MemTable), and if the table is immutable then an on-disk SSTable is also fast to read from. Now let’s introduce the following conventions:
SSTableindexes are always loaded into memory
- All writes go directly to the
- Reads check the MemTable first and then the SSTable indexes
- Periodically, the MemTable is flushed to disk as an SSTable
- Periodically, on-disk SSTables are “collapsed together”
Writes are always done in memory and hence are always fast. Once the
MemTable reaches a certain size, it is flushed to disk as an immutable
SSTable. However, we will maintain all the SSTable indexes in memory, which means that for any read we can check the MemTable first, and then walk the sequence of SSTable indexes to find our data. Turns out, we have just reinvented the “The Log-Structured Merge-Tree” (LSM Tree), described by Patrick O’Neil, and this is also the very mechanism behind “BigTable Tablets“.
LevelDB: LSM & SSTables: Updates, Deletes and Maintenance
This “LSM” architecture provides a number of interesting behaviors: writes are always fast regardless of the size of dataset (append-only), and random reads are either served from memory or require a quick disk seek.
However, what about updates and deletes?
Once the SSTable is on disk, it is immutable, hence updates and deletes can’t touch the data. Instead, a more recent value is simply stored in
MemTable in case of update, and a “tombstone” record is appended for deletes. Because we check the indexes in sequence, future reads will find the updated or the tombstone record without ever reaching the older values! Finally, having hundreds of on-disk SSTables is also not a great idea, hence periodically we will run a process to merge the on-disk SSTables, at which time the update and delete records will overwrite and remove the older data.
SSTable, add a
MemTable and apply a set of processing conventions and what you get is a nice database engine for certain type of workloads. In fact, Google’s BigTable, Hadoop’s HBase, and Cassandra amongst others are all using a variant or a direct copy of this very architecture.
A Bigtable is a sparse, distributed, persistent multidimensional sorted map. The map is indexed by a row key, column key, and a timestamp; each value in the map is an uninterpreted array of bytes.
(row:string, column:string, time:int64) → string
The row keys in a table are arbitrary strings (currently up to 64KB in size, although 10-100 bytes is a typical size for most of our users). Every read or write of data under a single row key is atomic (regardless of the number of different columns being read or written in the row), a design decision that makes it easier for clients to reason about the system’s behavior in the presence of concurrent updates to the same row.
Bigtable maintains data in lexicographic order by row key. The row range for a table is dynamically partitioned. Each row range is called a tablet, which is the unit of distribution and load balancing. As a result, reads of short row ranges are efficient and typically require communication with only a small number of machines. Clients can exploit this property by selecting their row keys so that they get good locality for their data accesses.
Figure 1: A slice of an example table that stores Web pages. The row name is a reversed URL. The contents column family contains the page contents, and the anchor column family contains the text of any anchors that reference the page. CNN’s home page is referenced by both the Sports Illustrated and the MY-look home pages, so the row contains columns named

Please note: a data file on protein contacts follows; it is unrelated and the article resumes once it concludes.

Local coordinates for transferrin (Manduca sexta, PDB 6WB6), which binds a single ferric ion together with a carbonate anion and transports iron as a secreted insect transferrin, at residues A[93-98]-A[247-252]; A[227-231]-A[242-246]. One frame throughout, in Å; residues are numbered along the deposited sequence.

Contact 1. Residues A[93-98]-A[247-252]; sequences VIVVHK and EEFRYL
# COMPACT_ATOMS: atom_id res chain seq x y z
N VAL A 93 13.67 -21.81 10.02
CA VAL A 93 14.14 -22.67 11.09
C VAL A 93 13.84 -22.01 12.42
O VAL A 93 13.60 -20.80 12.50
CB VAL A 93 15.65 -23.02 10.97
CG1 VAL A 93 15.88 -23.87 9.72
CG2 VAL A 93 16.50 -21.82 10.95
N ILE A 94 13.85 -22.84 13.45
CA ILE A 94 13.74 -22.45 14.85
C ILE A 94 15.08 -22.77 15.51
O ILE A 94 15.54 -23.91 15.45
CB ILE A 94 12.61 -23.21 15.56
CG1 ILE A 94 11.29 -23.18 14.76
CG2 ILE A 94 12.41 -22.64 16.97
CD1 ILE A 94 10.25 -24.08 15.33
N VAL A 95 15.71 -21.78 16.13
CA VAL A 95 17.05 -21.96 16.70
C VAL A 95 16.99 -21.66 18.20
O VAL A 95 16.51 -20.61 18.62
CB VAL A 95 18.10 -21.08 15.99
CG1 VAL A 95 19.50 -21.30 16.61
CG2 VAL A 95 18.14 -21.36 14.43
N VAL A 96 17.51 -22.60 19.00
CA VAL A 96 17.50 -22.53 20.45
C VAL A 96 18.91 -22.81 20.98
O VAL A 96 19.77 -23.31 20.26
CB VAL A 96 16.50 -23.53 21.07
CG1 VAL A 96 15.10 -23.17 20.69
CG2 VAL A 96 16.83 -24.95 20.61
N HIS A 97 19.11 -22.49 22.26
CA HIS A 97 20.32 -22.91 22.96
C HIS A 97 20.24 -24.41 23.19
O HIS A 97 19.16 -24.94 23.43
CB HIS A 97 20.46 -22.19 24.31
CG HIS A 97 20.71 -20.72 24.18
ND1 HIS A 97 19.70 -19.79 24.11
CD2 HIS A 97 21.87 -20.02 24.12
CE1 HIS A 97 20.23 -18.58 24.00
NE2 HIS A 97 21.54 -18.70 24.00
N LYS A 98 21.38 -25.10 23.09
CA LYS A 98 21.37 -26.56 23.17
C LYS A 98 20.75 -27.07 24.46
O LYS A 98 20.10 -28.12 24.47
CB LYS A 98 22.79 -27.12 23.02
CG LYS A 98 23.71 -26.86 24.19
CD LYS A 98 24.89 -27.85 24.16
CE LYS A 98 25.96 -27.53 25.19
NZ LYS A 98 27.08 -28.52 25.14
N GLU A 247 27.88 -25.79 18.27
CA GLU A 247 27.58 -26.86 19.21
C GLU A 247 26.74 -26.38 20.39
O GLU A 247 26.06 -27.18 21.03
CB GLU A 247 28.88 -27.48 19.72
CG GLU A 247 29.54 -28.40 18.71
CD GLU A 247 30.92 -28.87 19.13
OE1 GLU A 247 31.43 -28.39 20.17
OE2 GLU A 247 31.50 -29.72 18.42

anchor:my.look.ca. Each anchor cell has one version; the contents column has three versions, at timestamps t3, t5, and t6.
For example, in Webtable, pages in the same domain are grouped together into contiguous rows by reversing the hostname components of the URLs. For example, we store data for
maps.google.com/index.html under the key
com.google.maps/index.html. Storing pages from the same domain near each other makes some host and domain analyses more efficient.
Column keys are grouped into sets called column families, which form the basic unit of access control. All data stored in a column family is usually of the same type (we compress data in the same column family together).
A column key is named using the following syntax:
family:qualifier. Column family names must be printable, but qualifiers may be arbitrary strings.
Each cell in a Bigtable can contain multiple versions of the same data; these versions are indexed by timestamp. Different versions of a cell are stored in decreasing timestamp order, so that the most recent versions can be read first.
To make the management of versioned data less onerous, we support two per-column-family settings that tell Bigtable to garbage-collect cell versions automatically. The client can specify either that only the last n versions of a cell be kept, or that only new-enough versions be kept (e.g., only keep values that were written in the last seven days).
Bigtable is built on several other pieces of Google infrastructure. Bigtable uses the distributed Google File System (GFS)  to store log and data files.
Bigtable depends on a cluster management system for scheduling jobs, managing resources on shared machines, dealing with machine failures, and monitoring machine status.
The Google SSTable file format is used internally to store Bigtable data. An SSTable provides a persistent, ordered immutable map from keys to values, where both keys and values are arbitrary byte strings. Operations are provided to look up the value associated with a specified key, and to iterate over all key/value pairs in a specified key range.
Internally, each SSTable contains a sequence of blocks (typically each block is 64KB in size, but this is configurable). A block index (stored at the end of the SSTable) is used to locate blocks; the index is loaded into memory when the SSTable is opened. A lookup can be performed with a single disk seek: we first find the appropriate block by performing a binary search in the in-memory index, and then reading the appropriate block from disk. Optionally, an SSTable can be completely mapped into memory, which allows us to perform lookups and scans without touching disk.